Archives for Timid Dog Behavior category

Rescue Sweet Rescue

Posted on Feb 12, 2014
Adopt a Shelter Dog, Behavioral Modification, Bully Happiness, Dalmation, Dog Humor, Dog Rescue, Dog Training, Doggie Rehab, Dogs and Instinct, Dogs and Sarcasm, Socialization, Teaching Your Dog to Stay, Timid Dog Behavior
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Meet Chloe and Coco.  Chloe is an adorable, smart, and amazingly mature 8 year old.  Her new best friend and rescued pup is Coco.  Chloe’s family already had two larger dogs who are very well trained and the addition of this little one was new territory, so I was called. I am more than delighted to have the pleasure of working with this family and their commitment to having a stable, well behaved small dog (not always an easy task with a nervous rescue).

As some of you know, my heart is with assisting timid dogs in gaining confidence and feeling secure in their new homes.  Initially, Coco was afraid of – well, as they say, her own shadow. Now?  I will let the images do the talking.  This is Chloe and Coco after we walked to school (with a lot of distractions) and are waiting for class to start.  I am truly amazed and impressed with how bonded these two are and how this little (a-lot-less-nervous-now) pup looks to Chloe for guidance.  A reminder that good things come in small packages – and, I’m not just talking about the dog.

Has Your Dog Been Misused?

Posted on May 20, 2010
Dog Training, Energy and Dogs, Learn From A Dog, Socialization, Timid Dog Behavior
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I have clients, particularly those who have a dog with an unknown past, ask if I think their dog has been abused.  One of the definitions given for abuse is misuse.  I think it applies adequately to the amazing dogs who share our lives.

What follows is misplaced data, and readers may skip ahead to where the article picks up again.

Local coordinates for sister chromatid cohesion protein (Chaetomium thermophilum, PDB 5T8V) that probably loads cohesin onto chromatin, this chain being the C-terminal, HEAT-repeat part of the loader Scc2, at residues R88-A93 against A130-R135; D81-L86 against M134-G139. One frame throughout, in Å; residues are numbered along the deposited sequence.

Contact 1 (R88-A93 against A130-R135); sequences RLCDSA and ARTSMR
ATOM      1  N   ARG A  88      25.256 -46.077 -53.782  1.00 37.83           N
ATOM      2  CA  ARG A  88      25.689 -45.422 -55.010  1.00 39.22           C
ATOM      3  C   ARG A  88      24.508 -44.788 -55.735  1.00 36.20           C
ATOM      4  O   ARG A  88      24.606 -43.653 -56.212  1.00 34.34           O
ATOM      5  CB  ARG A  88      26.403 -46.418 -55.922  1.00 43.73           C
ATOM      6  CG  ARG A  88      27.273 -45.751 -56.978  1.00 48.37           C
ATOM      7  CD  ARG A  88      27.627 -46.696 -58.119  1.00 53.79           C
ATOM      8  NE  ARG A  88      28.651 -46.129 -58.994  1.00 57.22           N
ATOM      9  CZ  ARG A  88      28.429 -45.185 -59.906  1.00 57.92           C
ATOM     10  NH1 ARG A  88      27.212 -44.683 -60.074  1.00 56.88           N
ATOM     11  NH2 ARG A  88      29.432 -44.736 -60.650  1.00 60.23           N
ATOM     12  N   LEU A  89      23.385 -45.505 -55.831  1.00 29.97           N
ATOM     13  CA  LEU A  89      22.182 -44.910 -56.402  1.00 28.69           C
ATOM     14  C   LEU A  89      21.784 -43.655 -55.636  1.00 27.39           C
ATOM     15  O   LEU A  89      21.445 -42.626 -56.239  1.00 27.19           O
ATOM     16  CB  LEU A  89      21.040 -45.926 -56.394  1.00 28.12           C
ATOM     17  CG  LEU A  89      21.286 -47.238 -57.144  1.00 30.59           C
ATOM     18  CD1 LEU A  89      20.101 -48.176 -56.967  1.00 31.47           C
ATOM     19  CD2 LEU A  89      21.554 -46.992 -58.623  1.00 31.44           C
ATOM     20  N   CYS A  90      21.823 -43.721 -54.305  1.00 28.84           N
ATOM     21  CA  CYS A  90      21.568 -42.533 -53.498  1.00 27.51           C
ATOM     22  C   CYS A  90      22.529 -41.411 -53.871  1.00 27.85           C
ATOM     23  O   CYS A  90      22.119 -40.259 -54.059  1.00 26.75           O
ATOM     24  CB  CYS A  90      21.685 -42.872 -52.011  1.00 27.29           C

Misuse doesn’t feel as strong as abuse.  If a dog is left alone in a yard without being socialized adequately, I consider that misuse.  A dog in this situation may later appear as though someone had hit it because it becomes afraid of everything that wasn’t a part of its life as it matured.  It can tuck its tail and cower when it hears an unfamiliar sound as if it had been hit.

A dog may cower and release their bladder when someone reaches for them as if they had been hit in the past, when really it was misused in the sense that it didn’t learn positive touch as a pup.  Some of this behavior can be hard-wired, but a lot of it comes from how they are socialized and the appropriate attention given as they mature.

A high energy dog could be considered misused if it isn’t given a job.  That job can come in the form of specific training, appropriate exercise, and/or something like agility training which provides focus, exercise,  and structure.

Describing our dogs as having been abused should not be something we coddle or shy away from; rather we should find positive ways to encourage these beings to participate and be in life with a family.  Most dogs who have been truly abused have forgotten or lost the ability to be dogs.  There’s nothing like another confident dog to show them the way.  I often bring a dog of mine to work with timid dogs.  He does in minutes what could take me hours.

For as much as we love our dogs, we are humans!  We need to spend less time attempting to see their humanness and more time seeing who they are as dogs.  They will be much happier and so will we.  Every dog is different just as every human is different.